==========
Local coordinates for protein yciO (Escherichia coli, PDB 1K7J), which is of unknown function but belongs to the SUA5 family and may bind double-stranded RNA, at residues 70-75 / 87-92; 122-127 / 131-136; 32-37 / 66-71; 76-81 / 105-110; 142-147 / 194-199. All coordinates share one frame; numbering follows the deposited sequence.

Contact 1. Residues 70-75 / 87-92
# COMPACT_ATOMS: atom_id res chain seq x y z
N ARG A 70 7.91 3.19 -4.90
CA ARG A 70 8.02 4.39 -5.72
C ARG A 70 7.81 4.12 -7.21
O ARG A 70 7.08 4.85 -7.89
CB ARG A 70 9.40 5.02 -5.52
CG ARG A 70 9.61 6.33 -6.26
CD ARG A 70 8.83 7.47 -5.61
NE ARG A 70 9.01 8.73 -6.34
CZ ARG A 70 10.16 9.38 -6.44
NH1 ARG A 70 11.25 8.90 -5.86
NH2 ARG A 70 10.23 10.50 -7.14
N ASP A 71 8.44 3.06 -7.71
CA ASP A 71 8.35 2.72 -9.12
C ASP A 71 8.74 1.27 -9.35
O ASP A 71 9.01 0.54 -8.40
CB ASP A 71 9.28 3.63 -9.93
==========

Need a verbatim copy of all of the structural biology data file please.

Local coordinates for protein yciO (Escherichia coli, PDB 1K7J), which is of unknown function but belongs to the SUA5 family and may bind double-stranded RNA, at residues 70-75 / 87-92; 122-127 / 131-136; 32-37 / 66-71; 76-81 / 105-110; 142-147 / 194-199. All coordinates share one frame; numbering follows the deposited sequence.

Contact 1. Residues 70-75 / 87-92
# COMPACT_ATOMS: atom_id res chain seq x y z
N ARG A 70 7.91 3.19 -4.90
CA ARG A 70 8.02 4.39 -5.72
C ARG A 70 7.81 4.12 -7.21
O ARG A 70 7.08 4.85 -7.89
CB ARG A 70 9.40 5.02 -5.52
CG ARG A 70 9.61 6.33 -6.26
CD ARG A 70 8.83 7.47 -5.61
NE ARG A 70 9.01 8.73 -6.34
CZ ARG A 70 10.16 9.38 -6.44
NH1 ARG A 70 11.25 8.90 -5.86
NH2 ARG A 70 10.23 10.50 -7.14
N ASP A 71 8.44 3.06 -7.71
CA ASP A 71 8.35 2.72 -9.12
C ASP A 71 8.74 1.27 -9.35
O ASP A 71 9.01 0.54 -8.40
CB ASP A 71 9.28 3.63 -9.93